In 2017, Tyler police recorded at least 598 peace officer warrants. That was up from 486 peace officer warrants in 2016. These figures don't include welfare concerns and other mental health related issues. In Smith County in 2017, sheriff's deputies reported more than 1,950 mental health-related calls, which include peace officer warrants, mental health transports, and mental health follow-ups. That was up from 1,933 in 2016.
If a person with a mental illness can get to a crisis center when symptoms manifest, such as psychosis, the better they can manage their illness and avoid jail, where they are less likely to get appropriate care and resources.
Moran said they've already begun addressing jail diversion with mental health court. There, repeat offenders of misdemeanor crimes that could be attributed to mental illness can get the appropriate treatment and solutions to reduce the chances of committing future offenses. Judge Jason Ellis, County Court at Law No. 2, oversees cases, which began in October. That program was made possible by a state grant and county funding.
According to the Meadows report, there are several challenges as they move forward.
An early challenge has been getting members to come to a consensus on approaches, and to avoid working in silos.
"Now we're building a consensus as to where we go from here," McSwane said. "But it will be a communitywide effort. Now with this report, we've brought it all together and so the next step is to figure out how we work together."
Moran said he's pleased with the work the team has done so far, calling them the "backbone" of this movement in East Texas.
"I think it's great to see the energy going on in the community," Moran said. "There is now a great awareness and great understanding about mental health. The Peace of Mind conference is a great example of how the community is becoming more aware.
“There is still a lot of education that we need to do with the community,” he said. “The community has to get behind this for it to be successful in the long run.”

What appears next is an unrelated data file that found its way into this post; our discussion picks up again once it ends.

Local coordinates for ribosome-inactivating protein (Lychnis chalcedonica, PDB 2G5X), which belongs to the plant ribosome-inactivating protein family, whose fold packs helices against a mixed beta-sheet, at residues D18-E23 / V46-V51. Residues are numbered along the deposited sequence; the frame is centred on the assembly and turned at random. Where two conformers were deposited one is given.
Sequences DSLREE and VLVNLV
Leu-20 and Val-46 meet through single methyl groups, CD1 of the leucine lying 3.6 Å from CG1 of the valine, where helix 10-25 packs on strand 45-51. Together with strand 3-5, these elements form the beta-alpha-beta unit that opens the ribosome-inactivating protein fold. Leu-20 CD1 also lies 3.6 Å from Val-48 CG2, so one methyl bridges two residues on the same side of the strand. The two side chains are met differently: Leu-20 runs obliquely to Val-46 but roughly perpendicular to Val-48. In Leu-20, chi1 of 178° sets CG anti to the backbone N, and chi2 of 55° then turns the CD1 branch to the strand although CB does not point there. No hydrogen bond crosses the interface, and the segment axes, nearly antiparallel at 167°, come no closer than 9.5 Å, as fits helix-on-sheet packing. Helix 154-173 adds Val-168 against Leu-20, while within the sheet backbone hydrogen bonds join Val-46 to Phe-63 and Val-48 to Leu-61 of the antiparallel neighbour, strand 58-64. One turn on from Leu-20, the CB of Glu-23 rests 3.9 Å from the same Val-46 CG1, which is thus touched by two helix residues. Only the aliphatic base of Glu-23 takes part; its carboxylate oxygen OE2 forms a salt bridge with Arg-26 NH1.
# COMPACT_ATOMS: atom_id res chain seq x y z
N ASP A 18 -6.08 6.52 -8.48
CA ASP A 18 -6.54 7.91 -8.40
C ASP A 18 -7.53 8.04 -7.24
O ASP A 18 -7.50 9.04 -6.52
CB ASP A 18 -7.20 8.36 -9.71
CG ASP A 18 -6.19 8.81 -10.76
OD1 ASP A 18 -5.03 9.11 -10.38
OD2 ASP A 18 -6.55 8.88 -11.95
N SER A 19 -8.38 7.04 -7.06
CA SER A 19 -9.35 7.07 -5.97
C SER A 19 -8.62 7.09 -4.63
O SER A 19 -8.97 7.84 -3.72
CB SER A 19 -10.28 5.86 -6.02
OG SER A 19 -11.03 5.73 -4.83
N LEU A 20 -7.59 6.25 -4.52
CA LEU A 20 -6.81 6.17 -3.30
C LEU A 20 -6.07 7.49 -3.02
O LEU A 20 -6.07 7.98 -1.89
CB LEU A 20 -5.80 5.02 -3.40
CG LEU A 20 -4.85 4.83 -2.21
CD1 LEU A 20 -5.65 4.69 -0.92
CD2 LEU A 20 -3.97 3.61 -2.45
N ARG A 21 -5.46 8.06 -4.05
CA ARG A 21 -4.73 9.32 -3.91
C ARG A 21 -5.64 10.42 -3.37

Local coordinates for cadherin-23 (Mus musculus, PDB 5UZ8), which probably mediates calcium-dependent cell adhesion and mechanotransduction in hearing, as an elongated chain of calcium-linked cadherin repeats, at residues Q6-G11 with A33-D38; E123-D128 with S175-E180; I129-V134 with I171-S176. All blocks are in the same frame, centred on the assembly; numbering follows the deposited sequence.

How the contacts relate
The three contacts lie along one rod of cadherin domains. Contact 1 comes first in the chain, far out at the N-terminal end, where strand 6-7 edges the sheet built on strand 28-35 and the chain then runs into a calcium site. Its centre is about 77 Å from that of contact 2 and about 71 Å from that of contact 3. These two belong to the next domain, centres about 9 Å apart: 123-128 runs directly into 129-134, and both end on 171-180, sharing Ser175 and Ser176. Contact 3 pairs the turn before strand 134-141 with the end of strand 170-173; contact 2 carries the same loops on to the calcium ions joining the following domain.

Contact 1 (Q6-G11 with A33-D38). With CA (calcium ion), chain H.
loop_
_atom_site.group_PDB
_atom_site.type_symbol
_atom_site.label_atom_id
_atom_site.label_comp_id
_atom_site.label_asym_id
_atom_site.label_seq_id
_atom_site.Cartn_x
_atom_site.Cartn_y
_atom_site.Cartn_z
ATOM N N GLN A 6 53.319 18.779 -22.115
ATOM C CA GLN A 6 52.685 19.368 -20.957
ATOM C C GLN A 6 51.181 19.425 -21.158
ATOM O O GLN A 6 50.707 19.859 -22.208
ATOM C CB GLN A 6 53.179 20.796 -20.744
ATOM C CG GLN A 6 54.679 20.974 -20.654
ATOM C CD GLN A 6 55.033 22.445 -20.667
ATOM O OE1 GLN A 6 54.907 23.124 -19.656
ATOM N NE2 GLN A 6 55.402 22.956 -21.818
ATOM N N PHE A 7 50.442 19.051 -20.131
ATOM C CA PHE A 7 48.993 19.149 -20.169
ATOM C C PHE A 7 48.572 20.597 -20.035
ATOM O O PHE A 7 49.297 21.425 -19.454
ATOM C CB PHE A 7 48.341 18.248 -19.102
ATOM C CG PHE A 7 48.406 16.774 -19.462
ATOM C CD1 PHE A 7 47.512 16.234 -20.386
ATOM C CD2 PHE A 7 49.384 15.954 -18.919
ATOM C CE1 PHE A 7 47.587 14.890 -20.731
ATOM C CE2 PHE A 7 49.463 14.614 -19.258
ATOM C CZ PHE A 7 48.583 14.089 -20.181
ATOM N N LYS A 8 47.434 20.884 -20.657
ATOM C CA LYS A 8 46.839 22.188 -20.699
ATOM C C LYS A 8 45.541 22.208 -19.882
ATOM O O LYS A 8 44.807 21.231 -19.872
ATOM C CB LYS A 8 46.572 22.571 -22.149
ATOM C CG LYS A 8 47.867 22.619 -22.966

East Texas is a mental health shortage area. Some areas have a mental health provider-to-resident ratio of 1-to-25,000. In Tyler, which has the highest concentration of psychiatrists in the county, some patients still won't have access.
McSwane is confident that entities such as UT Health Northeast and The University of Texas at Tyler will provide training to produce more providers, but attracting and keeping psychiatrists to staff a crisis center is a piece they must work through.
UT Health Northeast receives funding for a psychiatric residency program, and offers a clinical psychology internship.
Funding the crisis center is another challenge. McSwane estimates the center would cost about $2.3 million, depending on the location and land use. It would cost about $1 million annually to operate, he said. Funding for the center and future initiatives will require a mix of public and private funds.
McSwane said they'd need to consider how people who are underinsured or uninsured could get access to treatment at the crisis center.
While some recent state and federal funding may be accessible, it may still be too little.
"Funds are always limited at the state level and solutions at the state level are hardly ever tailored to individual communities," Moran said.
The Behavioral Health Leadership Team will meet again on Jan. 25.
"People are talking," McSwane said. "People are communicating. We have a real opportunity to do some real good things."